book review: School for Psychics by K.C. Archer

School for Psychics has an interesting premise.  The book opens up with Teddy Cannon, a 20-something woman, with a large debt to some Russian mafia types.  She stole money from her parents and decided to go to a casino to win money to pay back her debt.  Unfortunately, she has been banned from every casino on the Strip in Vegas because she won too much.  She ends up being told that the reason she is so good at poker is that she is psychic and she is recruited by someone from a school for psychics.  The school is a secret, but they work with the FBI and other law enforcement agencies to help solve crimes with their psychic abilities.  It reads kinda like Harry Potter in that sense.

Despite the age of the characters and the occasional sex scene (nothing graphic, really), I would consider this book to be juvenile fiction.  I found the storyline enjoyable, but the characters were pretty awful.  I wish that the characters were better because the plot has so much promise!  I really didn’t like Teddy.  She is the main character and the book is told through her, but I thought that 1) it was pretty crappy of her to steal her parents’ money, 2) she is irresponsible – I mean, come on, a 20-something who isn’t going to school with no job, 3) the gambling thing is an annoying plot hole (if she’s a psychic, how could she have lost so much money in the first place?), 4) the way she interacted with her friends and others was selfish (I wouldn’t want to have her as a friend), and 5) I really didn’t see any redeeming qualities other than her psychic abilities, which she was born with and did nothing to earn.  She came off as a bad stereotype of a millennial.  It actually detracted me from the plot because I kept thinking that Teddy was such a brat.  Actually, I can’t think of a single character that I actually liked from the book.

Maybe if I was 12-13 years old, I wouldn’t have minded her behavior.  That’s probably the target age for this book.  It was an easy read.  I just wish there had been more substance to the characters.

Disclaimer: I received an advanced review e-book from NetGally in exchange for my honest review.  This book will be published April 3, 2018.

 

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book review: Ewan Pendle and the White Wraith by Shaun Hume

I finished Ewan Pendle and the White Wraith several weeks ago, but I wanted to take some time to think about how I wanted to review it.

This book is about a misfit boy who finally feels at home when he starts attending a magical school.

If this sounds like Harry Potter, that’s because there are many similarities between Ewan Pendle and Harry Potter.  Ewan doesn’t fit in with the other children because of his ability to see monsters and is often bullied by his foster siblings.  Like Harry, Ewan is an orphan.  However, instead of living with an aunt and uncle, Ewan has been passed from foster home to foster home until Enola, the Grand Master at Firedrake Lyceum, takes him into her care. There are hints throughout the book that perhaps Ewan is known to some people in this new world, as Harry was famous in the wizarding world.  There is a Master at the school who seems to strongly dislike Ewan, as Snape disliked Harry.  Unfortunate events happen to Ewan, often outside of his control, that land him into trouble, just as Harry had a penchant for getting into mischief at Hogwarts.  The similarities don’t end there.  The white wraith conjures memories of the dementors.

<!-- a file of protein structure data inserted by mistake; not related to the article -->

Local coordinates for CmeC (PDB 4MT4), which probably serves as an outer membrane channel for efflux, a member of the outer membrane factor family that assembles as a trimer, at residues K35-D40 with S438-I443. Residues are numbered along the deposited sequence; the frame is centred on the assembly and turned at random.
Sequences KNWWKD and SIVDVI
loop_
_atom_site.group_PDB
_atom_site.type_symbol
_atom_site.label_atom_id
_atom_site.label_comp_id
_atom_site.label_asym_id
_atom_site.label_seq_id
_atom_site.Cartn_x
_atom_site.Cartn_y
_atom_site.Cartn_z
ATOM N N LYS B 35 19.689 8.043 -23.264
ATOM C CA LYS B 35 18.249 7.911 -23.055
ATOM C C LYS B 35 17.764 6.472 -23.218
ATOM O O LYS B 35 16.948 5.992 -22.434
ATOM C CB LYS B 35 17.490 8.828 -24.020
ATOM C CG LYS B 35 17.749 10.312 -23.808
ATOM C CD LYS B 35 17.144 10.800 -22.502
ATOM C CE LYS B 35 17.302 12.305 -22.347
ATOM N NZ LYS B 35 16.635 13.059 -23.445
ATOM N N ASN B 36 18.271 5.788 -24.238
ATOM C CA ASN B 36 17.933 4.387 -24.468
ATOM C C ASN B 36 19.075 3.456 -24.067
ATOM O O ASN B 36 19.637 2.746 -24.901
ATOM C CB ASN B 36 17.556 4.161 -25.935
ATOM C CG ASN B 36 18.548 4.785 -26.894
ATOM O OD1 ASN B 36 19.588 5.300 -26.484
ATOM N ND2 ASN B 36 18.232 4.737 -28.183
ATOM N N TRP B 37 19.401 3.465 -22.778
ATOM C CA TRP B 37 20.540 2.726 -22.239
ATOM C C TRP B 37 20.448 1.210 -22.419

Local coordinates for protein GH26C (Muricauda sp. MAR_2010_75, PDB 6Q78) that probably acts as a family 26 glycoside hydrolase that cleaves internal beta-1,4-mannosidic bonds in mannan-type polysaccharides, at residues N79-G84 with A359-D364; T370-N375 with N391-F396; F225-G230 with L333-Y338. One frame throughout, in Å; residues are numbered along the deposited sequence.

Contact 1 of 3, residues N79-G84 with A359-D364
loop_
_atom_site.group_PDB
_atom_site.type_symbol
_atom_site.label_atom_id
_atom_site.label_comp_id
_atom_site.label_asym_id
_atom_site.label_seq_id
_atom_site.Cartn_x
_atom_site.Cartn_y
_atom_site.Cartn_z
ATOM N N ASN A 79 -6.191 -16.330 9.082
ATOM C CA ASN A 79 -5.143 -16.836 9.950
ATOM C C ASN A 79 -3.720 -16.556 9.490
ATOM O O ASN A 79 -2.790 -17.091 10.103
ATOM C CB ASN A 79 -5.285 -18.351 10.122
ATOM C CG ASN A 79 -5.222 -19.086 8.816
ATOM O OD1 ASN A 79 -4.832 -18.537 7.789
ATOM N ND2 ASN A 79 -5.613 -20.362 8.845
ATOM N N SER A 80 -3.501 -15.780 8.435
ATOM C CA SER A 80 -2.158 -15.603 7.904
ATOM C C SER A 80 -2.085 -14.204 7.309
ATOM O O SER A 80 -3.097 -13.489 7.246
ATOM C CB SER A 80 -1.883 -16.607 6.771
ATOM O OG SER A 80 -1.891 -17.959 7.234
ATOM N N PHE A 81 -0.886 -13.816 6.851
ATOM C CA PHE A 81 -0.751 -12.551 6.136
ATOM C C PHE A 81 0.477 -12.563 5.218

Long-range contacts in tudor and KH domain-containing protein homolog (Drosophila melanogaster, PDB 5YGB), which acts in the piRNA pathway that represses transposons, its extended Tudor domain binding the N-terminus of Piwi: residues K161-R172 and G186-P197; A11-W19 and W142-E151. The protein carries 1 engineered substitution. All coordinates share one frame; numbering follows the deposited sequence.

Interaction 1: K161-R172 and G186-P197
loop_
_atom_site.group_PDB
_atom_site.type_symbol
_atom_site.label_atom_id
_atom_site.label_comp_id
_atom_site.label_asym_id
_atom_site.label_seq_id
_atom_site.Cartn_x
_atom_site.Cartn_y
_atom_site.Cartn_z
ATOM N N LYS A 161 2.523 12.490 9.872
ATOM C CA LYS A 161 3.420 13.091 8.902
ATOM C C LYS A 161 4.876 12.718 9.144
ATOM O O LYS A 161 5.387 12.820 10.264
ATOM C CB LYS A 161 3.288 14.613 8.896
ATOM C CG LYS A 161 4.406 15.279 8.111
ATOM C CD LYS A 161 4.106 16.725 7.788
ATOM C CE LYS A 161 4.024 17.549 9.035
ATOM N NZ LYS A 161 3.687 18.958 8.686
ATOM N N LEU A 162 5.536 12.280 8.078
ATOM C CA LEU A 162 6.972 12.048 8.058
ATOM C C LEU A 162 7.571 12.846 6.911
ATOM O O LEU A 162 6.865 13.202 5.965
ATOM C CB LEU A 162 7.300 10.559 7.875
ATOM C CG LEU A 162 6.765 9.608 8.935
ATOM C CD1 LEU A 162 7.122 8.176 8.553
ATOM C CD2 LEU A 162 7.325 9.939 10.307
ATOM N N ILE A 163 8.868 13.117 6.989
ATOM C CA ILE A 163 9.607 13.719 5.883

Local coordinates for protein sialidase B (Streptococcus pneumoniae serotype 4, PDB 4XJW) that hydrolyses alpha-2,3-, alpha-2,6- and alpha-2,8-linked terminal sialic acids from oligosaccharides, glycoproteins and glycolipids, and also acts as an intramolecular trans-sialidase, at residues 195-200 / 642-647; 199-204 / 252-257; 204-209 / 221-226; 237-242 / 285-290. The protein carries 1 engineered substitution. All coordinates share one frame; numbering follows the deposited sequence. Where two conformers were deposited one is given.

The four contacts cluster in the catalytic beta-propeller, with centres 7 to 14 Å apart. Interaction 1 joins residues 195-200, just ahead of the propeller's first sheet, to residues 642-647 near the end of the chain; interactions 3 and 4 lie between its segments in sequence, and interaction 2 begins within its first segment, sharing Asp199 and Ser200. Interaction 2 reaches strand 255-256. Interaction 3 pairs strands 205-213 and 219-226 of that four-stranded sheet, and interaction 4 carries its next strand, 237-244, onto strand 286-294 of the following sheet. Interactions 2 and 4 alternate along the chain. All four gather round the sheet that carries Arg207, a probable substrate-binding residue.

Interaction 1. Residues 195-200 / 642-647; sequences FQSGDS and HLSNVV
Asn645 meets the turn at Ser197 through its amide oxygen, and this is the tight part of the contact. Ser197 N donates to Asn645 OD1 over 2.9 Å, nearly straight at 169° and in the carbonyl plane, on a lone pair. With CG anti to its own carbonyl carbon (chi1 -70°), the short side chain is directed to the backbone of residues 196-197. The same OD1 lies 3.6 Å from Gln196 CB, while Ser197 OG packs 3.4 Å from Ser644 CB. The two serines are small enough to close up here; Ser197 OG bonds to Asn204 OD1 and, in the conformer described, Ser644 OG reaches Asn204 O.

This book is an okay book, but it could be a good book.  The magical world of Ewan Pendle was interesting, the characters were likeable, but I found myself thinking that this book needs a good editor.  It took me a little while to get into the story because of the repetitive descriptions.  There were some inconsistencies in the story, too.  First, the Does (Ewan’s foster parents at the beginning of the book) have four foster sons, besides Ewan.  The four pick on Ewan and though the Mr. and Mrs. Doe are not nasty to him specifically, the reader is told that he is their least favourite foster child.  Given the unwelcome behaviour, it is a wonder that Ewan is so hesitant to leave their care.  Another inconsistency has to do with Ewan seeing monsters.  He first starts seeing them at age 5 and the book states that having been passed off from foster home to foster home due to his babbling about monsters, Ewan quickly learned not to tell anyone about them.  Ewan himself is perplexed by why he is bandied about, but blames his special ability.  However, if he has learned to keep his mouth shut about the monsters, why is he being passed around yet again if his foster parents and siblings have no knowledge of his special ability?  Why are his foster brothers bullying him?

I think that readers who enjoyed the Harry Potter series and the Charlie Bone series would also enjoy this book.  Be warned that this book is the first in what will be a series, but there are no plans for the release of the second book yet.  The end of this book contains an impassioned plea from the author  to help with funding so that he may finish writing the next book .

Disclaimer: The author provided me with a complimentary copy of this e-book in exchange for my honest review.